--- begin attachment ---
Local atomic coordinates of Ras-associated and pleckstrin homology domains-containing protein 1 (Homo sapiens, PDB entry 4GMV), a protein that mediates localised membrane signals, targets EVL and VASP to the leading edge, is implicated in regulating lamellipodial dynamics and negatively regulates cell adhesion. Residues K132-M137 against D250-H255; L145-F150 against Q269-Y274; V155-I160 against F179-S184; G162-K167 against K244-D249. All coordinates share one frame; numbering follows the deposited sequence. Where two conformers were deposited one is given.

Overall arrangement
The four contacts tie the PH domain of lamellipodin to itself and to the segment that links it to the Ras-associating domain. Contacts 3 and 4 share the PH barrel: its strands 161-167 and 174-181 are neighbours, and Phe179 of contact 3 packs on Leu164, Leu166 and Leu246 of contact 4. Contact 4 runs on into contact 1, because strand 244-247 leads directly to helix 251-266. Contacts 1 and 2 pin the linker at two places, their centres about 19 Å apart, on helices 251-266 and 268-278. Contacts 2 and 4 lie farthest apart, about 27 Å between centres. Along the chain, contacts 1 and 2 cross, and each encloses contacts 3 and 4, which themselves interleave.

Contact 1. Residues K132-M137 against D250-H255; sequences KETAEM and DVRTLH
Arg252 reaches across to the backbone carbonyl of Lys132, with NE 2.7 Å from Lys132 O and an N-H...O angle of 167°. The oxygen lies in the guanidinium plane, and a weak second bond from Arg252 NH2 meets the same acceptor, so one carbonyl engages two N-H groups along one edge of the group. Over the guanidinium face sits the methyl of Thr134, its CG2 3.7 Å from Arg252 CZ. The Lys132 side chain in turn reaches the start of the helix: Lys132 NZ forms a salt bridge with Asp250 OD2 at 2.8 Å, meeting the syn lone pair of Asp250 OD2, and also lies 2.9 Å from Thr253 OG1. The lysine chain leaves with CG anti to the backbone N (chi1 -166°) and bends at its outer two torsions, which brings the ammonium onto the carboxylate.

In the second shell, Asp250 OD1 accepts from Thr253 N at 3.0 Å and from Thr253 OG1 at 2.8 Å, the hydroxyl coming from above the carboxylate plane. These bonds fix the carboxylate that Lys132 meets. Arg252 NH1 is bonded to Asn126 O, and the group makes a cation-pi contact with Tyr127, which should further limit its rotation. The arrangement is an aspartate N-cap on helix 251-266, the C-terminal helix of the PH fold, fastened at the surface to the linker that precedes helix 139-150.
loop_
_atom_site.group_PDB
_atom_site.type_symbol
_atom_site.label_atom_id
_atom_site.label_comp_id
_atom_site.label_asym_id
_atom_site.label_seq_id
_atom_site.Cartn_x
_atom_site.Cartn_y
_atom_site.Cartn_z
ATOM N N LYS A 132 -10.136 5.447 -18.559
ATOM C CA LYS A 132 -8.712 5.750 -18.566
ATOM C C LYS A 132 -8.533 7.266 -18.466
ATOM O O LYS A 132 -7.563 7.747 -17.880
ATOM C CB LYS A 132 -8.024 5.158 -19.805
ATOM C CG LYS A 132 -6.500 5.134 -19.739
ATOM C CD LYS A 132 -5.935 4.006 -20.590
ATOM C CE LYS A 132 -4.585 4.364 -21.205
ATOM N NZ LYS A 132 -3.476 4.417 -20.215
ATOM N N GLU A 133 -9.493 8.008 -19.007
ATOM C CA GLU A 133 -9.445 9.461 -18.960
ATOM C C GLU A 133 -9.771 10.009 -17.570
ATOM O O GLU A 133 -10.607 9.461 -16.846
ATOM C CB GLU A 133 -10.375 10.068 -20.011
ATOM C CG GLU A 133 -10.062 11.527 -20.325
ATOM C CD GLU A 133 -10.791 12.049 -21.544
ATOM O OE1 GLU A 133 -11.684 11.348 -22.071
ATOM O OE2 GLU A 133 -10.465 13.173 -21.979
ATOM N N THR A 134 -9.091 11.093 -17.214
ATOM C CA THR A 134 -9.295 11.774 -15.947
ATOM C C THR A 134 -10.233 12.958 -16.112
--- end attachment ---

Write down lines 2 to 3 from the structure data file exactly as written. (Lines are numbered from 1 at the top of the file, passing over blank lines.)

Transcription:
Overall arrangement
The four contacts tie the PH domain of lamellipodin to itself and to the segment that links it to the Ras-associating domain. Contacts 3 and 4 share the PH barrel: its strands 161-167 and 174-181 are neighbours, and Phe179 of contact 3 packs on Leu164, Leu166 and Leu246 of contact 4. Contact 4 runs on into contact 1, because strand 244-247 leads directly to helix 251-266. Contacts 1 and 2 pin the linker at two places, their centres about 19 Å apart, on helices 251-266 and 268-278. Contacts 2 and 4 lie farthest apart, about 27 Å between centres. Along the chain, contacts 1 and 2 cross, and each encloses contacts 3 and 4, which themselves interleave.